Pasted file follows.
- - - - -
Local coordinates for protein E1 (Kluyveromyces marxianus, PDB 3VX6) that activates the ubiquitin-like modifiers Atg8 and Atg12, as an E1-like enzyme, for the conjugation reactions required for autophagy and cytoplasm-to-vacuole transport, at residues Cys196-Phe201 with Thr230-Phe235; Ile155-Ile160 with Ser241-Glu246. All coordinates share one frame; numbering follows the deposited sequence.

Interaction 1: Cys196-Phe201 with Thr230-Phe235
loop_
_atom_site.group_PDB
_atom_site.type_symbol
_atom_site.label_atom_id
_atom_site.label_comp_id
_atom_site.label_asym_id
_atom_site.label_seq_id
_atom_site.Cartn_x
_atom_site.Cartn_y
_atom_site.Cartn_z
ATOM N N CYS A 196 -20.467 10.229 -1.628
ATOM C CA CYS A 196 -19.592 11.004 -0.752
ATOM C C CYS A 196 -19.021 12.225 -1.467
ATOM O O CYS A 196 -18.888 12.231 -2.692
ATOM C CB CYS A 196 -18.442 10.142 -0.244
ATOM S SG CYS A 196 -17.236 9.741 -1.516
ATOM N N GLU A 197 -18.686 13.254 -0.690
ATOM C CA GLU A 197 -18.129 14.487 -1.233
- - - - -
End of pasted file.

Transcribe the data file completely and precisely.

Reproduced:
Local coordinates for protein E1 (Kluyveromyces marxianus, PDB 3VX6) that activates the ubiquitin-like modifiers Atg8 and Atg12, as an E1-like enzyme, for the conjugation reactions required for autophagy and cytoplasm-to-vacuole transport, at residues Cys196-Phe201 with Thr230-Phe235; Ile155-Ile160 with Ser241-Glu246. All coordinates share one frame; numbering follows the deposited sequence.

Interaction 1: Cys196-Phe201 with Thr230-Phe235
loop_
_atom_site.group_PDB
_atom_site.type_symbol
_atom_site.label_atom_id
_atom_site.label_comp_id
_atom_site.label_asym_id
_atom_site.label_seq_id
_atom_site.Cartn_x
_atom_site.Cartn_y
_atom_site.Cartn_z
ATOM N N CYS A 196 -20.467 10.229 -1.628
ATOM C CA CYS A 196 -19.592 11.004 -0.752
ATOM C C CYS A 196 -19.021 12.225 -1.467
ATOM O O CYS A 196 -18.888 12.231 -2.692
ATOM C CB CYS A 196 -18.442 10.142 -0.244
ATOM S SG CYS A 196 -17.236 9.741 -1.516
ATOM N N GLU A 197 -18.686 13.254 -0.690
ATOM C CA GLU A 197 -18.129 14.487 -1.233